In the past several years, price was not the only change brought by the soft market. Underwriting guidelines had also “softened.” Some insurers had prior to the last soft market required pilots flying turbine airplanes to attend annual sim school. In the face of credible competition, some companies would allow the pilot to attend school every other year, or to train in the airplane instead of a simulator. In some cases, companies began to offer higher limits of liability, especially to turbine owners. Many companies started to offer value-added services,  ranging from discounts on upset training to webinars on safety topics, onsite afterhours maintenance services to SMS audits or emergency response plans.

More insurers would write policies with zero deductibles on fixed-wing airplanes. Especially on professionally flown corporate airplanes, some pilot requirements were relaxed, often to “any pilot approved by the chief pilot.” Some underwriters relaxed guidelines on what limits of liability they would offer, especially for owner-flown turbines. Consider that $25,000,000 for a single owner pilot became more and more common, and at times $50,000,000 was available.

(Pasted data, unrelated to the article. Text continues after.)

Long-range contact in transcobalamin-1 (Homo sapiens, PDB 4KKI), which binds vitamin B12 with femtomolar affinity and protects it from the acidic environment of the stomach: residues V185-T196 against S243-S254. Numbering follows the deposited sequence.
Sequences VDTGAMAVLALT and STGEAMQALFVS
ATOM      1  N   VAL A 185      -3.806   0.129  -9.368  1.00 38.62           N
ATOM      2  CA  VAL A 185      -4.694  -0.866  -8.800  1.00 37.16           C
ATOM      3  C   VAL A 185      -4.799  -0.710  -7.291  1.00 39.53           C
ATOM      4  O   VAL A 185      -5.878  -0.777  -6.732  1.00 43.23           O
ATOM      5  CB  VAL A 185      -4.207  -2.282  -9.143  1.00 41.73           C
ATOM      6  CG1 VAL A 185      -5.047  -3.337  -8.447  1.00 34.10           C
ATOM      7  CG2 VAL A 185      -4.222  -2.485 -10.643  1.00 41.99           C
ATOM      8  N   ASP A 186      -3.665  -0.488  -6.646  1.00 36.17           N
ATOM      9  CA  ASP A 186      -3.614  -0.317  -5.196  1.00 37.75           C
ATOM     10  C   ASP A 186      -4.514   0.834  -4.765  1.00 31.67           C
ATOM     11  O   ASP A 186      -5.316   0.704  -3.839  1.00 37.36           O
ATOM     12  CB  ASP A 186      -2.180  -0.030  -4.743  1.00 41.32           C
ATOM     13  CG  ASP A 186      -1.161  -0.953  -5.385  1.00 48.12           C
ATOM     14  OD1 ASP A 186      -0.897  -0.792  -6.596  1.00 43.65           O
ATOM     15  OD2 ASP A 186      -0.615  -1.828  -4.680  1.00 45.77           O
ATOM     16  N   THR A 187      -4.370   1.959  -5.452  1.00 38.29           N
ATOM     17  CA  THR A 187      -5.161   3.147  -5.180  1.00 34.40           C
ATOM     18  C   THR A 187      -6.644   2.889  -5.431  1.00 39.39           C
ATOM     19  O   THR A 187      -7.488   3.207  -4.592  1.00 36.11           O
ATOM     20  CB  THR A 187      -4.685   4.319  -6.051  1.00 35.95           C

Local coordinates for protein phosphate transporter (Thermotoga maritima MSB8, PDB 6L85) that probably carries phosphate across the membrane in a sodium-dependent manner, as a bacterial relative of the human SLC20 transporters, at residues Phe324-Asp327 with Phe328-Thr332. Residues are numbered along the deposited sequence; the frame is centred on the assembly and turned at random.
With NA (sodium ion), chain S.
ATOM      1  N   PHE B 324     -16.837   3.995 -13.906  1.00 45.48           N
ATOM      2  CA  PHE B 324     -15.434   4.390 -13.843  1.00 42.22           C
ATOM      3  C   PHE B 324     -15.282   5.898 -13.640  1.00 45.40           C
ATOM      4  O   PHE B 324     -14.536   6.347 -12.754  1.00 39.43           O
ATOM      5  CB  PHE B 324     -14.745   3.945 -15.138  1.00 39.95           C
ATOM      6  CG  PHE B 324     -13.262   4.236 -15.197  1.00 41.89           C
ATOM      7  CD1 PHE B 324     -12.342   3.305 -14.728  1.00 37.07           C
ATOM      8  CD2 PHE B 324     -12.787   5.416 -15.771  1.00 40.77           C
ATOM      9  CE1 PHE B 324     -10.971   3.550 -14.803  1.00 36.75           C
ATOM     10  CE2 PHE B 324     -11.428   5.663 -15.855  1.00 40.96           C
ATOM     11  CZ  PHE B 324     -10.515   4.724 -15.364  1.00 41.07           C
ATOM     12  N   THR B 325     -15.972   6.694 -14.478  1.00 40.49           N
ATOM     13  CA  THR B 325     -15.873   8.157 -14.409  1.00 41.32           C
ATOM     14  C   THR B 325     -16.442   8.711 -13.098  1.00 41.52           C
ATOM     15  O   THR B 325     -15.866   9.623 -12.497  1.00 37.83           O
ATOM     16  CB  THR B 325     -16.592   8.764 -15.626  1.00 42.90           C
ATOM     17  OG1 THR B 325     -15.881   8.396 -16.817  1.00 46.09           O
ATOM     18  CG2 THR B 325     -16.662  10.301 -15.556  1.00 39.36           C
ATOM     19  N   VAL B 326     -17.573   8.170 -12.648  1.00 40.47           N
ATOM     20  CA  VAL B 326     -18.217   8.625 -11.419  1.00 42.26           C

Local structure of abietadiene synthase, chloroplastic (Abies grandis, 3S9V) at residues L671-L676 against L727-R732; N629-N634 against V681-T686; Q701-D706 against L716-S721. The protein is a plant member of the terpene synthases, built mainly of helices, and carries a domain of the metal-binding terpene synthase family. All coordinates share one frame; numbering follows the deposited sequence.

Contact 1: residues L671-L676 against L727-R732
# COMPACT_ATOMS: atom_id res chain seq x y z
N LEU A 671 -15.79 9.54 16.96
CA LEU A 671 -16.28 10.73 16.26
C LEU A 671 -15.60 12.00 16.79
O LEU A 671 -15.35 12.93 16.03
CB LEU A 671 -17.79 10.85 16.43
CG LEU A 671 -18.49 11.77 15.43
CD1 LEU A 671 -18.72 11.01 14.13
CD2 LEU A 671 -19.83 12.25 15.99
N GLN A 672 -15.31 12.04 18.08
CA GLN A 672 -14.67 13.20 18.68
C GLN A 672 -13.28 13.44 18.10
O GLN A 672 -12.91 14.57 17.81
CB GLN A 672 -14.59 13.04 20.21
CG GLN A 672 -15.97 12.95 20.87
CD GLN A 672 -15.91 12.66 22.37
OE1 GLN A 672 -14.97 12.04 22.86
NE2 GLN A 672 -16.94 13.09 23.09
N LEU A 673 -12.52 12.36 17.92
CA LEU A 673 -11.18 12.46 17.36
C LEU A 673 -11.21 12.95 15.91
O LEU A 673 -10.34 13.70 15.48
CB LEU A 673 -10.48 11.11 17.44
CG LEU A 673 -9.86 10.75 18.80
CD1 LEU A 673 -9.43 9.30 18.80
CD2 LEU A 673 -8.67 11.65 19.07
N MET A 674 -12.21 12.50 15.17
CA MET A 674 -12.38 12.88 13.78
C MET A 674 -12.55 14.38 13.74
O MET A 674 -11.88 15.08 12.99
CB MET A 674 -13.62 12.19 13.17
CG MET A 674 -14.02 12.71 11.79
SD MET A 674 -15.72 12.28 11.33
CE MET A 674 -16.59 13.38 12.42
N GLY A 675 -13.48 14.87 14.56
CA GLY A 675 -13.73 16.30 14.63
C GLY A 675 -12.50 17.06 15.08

The primary beneficiaries of the soft market have been pilots and owners of turbine airplanes, both professionally and owner flown. Piston owners have seen less change in the premiums that they pay, the limits available to them or the training that they are required  to do. For most turbine operators, their premiums have decreased substantially over the past 10 years, and for many others they could train at schools that were nearer to where they live, or even to train less frequently. Many finished up the last soft market insured in a more expensive airplane than they were 10 years before, with more liability coverage, and paying less money for all of it.

THAT’S ALL CHANGING